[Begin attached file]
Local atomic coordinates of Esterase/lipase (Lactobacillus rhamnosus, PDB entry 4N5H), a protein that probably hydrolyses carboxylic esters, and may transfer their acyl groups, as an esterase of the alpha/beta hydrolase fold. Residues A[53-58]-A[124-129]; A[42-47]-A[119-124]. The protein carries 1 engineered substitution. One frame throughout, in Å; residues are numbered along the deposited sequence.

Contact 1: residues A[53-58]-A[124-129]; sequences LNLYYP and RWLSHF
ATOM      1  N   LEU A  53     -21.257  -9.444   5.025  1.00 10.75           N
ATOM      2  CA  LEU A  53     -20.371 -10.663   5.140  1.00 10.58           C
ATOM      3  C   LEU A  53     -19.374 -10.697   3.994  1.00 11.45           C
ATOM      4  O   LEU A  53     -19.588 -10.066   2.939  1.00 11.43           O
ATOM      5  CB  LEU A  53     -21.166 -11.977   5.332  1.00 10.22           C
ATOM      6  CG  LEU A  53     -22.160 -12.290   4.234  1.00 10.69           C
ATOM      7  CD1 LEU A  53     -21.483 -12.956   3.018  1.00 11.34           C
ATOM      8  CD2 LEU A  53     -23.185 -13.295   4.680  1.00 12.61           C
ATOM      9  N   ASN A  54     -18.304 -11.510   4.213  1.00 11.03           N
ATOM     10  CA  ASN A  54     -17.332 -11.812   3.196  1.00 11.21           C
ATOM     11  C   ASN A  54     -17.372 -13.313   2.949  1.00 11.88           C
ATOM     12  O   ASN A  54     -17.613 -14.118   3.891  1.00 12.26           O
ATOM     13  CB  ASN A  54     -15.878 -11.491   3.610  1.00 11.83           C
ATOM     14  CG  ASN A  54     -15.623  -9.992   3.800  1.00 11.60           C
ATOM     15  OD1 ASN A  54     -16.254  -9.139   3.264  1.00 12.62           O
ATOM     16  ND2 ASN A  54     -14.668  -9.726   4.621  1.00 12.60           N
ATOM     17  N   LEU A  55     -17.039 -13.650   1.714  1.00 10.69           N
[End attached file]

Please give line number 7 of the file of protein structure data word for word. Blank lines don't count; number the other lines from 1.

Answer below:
ATOM      5  CB  LEU A  53     -21.166 -11.977   5.332  1.00 10.22           C